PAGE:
Private Profits, Social Costs(?)

August Man SG|Issue 159

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Private Profits, Social Costs(?)
As they navigate a global recession, governments must balance between private interests and the greater good
Jamie Tan

A DECADE. That’s the frequently cited period for an average business cycle, which meant that we were overdue for a correction by 2020. With all eyes on the ongoing trade war and Brexit back in January, however, nobody guessed that a pandemic would precipitate the next global recession.

As COVID-19 continues to ravage public healthcare systems around the world, economic data is also trickling in to paint a grim picture. The unemployment rate in the US has reached Great Depression levels, while the Eurozone economy shrank by an annualised 14 per cent in the first quarter of the year. Even oil futures saw a freefall into negative prices for the first time in history. Singapore wouldn’t emerge unscathed either. The city state is expected to enter its worst-ever recession after forecasted economic growth for 2020 was revised downwards three times in just as many months. For now, Singapore’s economy is projected to shrink between four and seven per cent.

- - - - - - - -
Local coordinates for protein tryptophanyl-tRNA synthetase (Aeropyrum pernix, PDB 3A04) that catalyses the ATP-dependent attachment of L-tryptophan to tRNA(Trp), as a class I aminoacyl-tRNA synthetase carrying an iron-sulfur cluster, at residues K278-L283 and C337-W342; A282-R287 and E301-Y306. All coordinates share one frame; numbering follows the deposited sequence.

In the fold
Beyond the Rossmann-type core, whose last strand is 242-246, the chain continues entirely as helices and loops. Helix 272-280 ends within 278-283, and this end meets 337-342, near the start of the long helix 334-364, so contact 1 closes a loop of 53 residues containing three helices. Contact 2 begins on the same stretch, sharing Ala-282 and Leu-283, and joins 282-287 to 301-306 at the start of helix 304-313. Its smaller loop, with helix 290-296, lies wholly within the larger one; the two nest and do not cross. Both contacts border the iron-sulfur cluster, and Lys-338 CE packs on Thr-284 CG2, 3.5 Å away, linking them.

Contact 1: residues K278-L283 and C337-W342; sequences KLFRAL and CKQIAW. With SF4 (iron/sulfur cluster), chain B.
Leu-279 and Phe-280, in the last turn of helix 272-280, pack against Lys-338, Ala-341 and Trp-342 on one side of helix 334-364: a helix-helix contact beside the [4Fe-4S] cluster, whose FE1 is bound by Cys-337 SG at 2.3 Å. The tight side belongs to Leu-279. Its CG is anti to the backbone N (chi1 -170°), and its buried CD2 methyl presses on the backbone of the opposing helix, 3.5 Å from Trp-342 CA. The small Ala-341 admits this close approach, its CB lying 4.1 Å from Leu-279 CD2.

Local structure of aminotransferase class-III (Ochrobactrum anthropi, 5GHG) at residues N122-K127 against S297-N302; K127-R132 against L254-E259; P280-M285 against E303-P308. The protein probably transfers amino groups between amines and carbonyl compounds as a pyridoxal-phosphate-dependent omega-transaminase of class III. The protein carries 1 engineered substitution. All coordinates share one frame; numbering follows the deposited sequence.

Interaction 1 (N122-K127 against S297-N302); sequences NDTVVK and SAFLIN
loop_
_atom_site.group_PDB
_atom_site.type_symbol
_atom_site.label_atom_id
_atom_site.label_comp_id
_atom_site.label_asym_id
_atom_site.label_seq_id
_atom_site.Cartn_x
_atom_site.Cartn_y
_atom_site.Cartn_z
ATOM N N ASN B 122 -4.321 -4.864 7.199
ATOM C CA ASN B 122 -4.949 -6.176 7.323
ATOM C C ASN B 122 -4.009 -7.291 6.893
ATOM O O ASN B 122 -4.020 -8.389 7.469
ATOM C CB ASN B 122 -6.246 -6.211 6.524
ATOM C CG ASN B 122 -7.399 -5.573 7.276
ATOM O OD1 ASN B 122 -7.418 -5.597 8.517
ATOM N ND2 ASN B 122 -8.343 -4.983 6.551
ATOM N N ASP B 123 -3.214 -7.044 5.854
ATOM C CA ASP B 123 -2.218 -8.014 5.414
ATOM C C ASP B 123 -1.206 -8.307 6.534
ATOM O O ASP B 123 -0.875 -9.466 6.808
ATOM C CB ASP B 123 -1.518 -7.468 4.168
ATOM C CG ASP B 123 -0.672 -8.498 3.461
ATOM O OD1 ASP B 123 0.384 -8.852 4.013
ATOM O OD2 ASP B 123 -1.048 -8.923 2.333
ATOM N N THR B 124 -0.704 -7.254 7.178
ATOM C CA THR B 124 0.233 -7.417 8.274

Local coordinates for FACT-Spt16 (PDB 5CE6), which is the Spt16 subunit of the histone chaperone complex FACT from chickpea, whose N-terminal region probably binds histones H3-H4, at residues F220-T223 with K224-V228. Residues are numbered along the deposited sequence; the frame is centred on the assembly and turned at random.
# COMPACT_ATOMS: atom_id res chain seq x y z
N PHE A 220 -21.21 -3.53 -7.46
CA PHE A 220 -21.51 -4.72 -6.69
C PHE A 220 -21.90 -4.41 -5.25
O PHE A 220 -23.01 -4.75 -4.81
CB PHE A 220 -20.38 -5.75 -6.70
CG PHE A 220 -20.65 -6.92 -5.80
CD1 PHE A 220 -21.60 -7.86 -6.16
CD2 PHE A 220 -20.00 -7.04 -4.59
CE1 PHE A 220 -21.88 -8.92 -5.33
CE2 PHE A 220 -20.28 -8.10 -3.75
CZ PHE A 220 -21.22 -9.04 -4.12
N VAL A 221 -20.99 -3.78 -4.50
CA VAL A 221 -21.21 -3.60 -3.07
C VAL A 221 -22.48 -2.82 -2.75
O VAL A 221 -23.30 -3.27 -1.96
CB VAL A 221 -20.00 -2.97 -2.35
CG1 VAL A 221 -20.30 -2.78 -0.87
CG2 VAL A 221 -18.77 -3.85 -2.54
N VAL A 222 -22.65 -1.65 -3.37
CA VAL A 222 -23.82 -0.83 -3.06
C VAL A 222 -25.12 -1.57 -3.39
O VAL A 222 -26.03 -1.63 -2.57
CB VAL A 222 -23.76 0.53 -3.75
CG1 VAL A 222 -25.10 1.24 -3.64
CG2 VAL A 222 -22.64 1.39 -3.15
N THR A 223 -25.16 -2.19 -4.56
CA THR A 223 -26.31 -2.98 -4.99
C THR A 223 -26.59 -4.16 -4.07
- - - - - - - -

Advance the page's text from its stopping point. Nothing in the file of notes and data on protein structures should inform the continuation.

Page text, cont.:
Weathering The Storm

Although every recession is unique, things really are different this time. Global demand has suddenly stalled, and with it the flow of goods and services. Businesses aren’t bearing the brunt of this storm evenly, of course. A few rare ones like Apple will ride things out with little difficulty thanks to their massive cash reserves. At the other end of the spectrum are shuttered businesses with no means of shifting their activities online. These are the ones most badly hit, and some have it even worse due to their respective industries’ cost structures.

Singapore Airlines, for instance, has had to cut up to 96 per cent of its capacity and ground nearly its entire fleet due to severely reduced demand for air travel. As an airline with a fairly young fleet, however, some 70 per cent of its costs are fixed. Consequently, the company has had to undertake a rights issue to raise cash; the balance sheet will be shored up with an additional S$8.8 billion, with an option for another S$6.2 billion down the road.

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Issue 159